Thomas Putnam to Be Executive Director of Concord Museum
May 12, 2018 The Concord Museum, which seeks to educate visitors about the town's history, recently announced that Thomas J. Putnam has been named executive director of the 132-year-old nonprofit.
Putnam, who will assume his new duties on June 4, succeed Margaret R. Burke, who recently retired after seven years.
Tom is an accomplished museum leader, educator, and visionary and we are very excited to welcome him as the new director of this treasured institution, stated Ralph Earle, vice president of the board of governors and chair of the search committee of the Concord Museum
Putnam, who currently serves as director of education and public programs at the National Archives and Records Administration, was selected as executive director following a nationwide search.
I am thrilled and honored to join the extraordinary staff at the Concord Museum at this transformational moment in the museums history, said Putnam. I am excited to develop creative avenues to consider how the lessons of Concords history can illuminate our times.
In 2017, he served as director of presidential libraries and managed the nations modern presidential library system, including the 14 federally-managed libraries from Herbert Hoover to Barack Obama.
Earlier, he spent more than 15 years at the John F. Kennedy Library and Museum, ultimately rising to director, a position in which he served for eight years. During his tenure, the library launched the nations first digital presidential archive and the Kennedy Library Forums were recognized as among the finest speaker series in Boston. He also managed the design and construction of a $30 million building addition project and directed the $2.8 million redesign of the Librarys permanent galleries. During his tenure, the librarys retained earnings grew from $4 million to $11 million.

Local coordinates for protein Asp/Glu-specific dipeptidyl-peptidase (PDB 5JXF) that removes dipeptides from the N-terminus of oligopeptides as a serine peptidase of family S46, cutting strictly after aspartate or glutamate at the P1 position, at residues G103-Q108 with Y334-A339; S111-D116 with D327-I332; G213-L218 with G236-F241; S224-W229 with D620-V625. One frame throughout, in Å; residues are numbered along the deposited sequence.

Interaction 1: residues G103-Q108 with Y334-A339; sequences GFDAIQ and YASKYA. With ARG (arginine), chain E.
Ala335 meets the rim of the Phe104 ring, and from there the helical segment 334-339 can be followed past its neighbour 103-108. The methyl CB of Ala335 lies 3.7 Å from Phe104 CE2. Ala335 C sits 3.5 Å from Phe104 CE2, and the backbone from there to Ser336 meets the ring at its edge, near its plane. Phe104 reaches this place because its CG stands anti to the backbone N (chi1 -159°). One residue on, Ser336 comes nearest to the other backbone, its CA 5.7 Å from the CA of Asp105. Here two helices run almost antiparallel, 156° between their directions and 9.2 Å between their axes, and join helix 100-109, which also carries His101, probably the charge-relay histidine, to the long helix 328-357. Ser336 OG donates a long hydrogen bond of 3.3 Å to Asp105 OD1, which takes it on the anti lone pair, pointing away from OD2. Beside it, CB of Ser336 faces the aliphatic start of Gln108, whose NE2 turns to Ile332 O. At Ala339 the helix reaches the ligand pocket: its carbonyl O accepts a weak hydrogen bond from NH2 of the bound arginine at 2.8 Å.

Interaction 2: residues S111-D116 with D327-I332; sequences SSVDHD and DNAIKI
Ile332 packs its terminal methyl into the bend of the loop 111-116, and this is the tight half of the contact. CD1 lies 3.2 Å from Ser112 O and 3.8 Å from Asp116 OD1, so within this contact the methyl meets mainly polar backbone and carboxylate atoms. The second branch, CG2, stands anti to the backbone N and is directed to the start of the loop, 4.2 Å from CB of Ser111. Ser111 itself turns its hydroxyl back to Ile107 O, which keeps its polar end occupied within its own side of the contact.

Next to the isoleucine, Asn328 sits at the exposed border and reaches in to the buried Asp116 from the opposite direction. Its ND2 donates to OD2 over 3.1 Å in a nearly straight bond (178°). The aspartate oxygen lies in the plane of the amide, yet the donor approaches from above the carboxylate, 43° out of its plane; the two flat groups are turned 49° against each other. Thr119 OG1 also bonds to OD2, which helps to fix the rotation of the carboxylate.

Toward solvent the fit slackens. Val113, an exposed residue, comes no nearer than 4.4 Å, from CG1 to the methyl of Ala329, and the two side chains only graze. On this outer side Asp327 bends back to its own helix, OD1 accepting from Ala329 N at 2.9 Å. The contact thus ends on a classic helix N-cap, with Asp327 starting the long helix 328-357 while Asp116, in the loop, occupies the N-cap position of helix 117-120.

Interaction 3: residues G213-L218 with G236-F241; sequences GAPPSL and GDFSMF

Earlier in his career Putnam worked as a high school history teacher in Maine and from 1992 to 1999 served as the Northfield Mount Hermon Upward Bound director, assisting low-income high school students from Hartford, Springfield, and Holyoke to be the first in their families to attend college.
Putnam holds an undergraduate degree in government and education from Bowdoin College. He earned a Master of Public Administration degree from the Woodrow Wilson School at Princeton University, and served as a Fulbright research fellow in Senegal, West Africa. Putnam was also a Thomas J. Watson Fellow in Quebec, Canada and a Harry S. Truman Scholar.
We are extremely fortunate to have someone of Tom Putnams caliber lead the Concord Museum during this transformative time with the opening of the Education Center and the upcoming Museum gallery renovation. He has strong experience as a leader, scholar, and a commitment to the community and the underserved, said Churchill Franklin, president of the museums board of governors.
The Concord Museum recently released a detailed building master plan, and plans to open a 12,900-square-foot education center in September, which will enable the museum to meet growing demand for its school and public programs that serves 17,000 people annually.
Beginning in July, the museum will begin Phase II of the project, which includes upgrades to its gallery infrastructure and a new entranceway.